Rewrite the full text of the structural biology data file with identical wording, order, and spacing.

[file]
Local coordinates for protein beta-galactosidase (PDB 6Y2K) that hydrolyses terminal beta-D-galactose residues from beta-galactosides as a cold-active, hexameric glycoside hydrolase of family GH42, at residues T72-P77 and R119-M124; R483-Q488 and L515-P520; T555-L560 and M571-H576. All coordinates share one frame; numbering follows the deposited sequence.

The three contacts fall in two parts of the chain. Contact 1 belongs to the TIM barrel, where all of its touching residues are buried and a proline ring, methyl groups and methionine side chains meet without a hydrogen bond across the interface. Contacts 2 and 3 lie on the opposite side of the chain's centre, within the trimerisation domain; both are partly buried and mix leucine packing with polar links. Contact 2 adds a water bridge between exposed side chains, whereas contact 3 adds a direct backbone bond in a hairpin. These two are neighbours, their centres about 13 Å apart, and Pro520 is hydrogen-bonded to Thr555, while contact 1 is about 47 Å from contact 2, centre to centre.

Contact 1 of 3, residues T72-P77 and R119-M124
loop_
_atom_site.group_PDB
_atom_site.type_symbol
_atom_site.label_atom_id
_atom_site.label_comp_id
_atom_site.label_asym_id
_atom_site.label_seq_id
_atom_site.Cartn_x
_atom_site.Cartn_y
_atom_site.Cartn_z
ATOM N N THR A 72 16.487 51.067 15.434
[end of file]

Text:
Local coordinates for protein beta-galactosidase (PDB 6Y2K) that hydrolyses terminal beta-D-galactose residues from beta-galactosides as a cold-active, hexameric glycoside hydrolase of family GH42, at residues T72-P77 and R119-M124; R483-Q488 and L515-P520; T555-L560 and M571-H576. All coordinates share one frame; numbering follows the deposited sequence.

The three contacts fall in two parts of the chain. Contact 1 belongs to the TIM barrel, where all of its touching residues are buried and a proline ring, methyl groups and methionine side chains meet without a hydrogen bond across the interface. Contacts 2 and 3 lie on the opposite side of the chain's centre, within the trimerisation domain; both are partly buried and mix leucine packing with polar links. Contact 2 adds a water bridge between exposed side chains, whereas contact 3 adds a direct backbone bond in a hairpin. These two are neighbours, their centres about 13 Å apart, and Pro520 is hydrogen-bonded to Thr555, while contact 1 is about 47 Å from contact 2, centre to centre.

Contact 1 of 3, residues T72-P77 and R119-M124
loop_
_atom_site.group_PDB
_atom_site.type_symbol
_atom_site.label_atom_id
_atom_site.label_comp_id
_atom_site.label_asym_id
_atom_site.label_seq_id
_atom_site.Cartn_x
_atom_site.Cartn_y
_atom_site.Cartn_z
ATOM N N THR A 72 16.487 51.067 15.434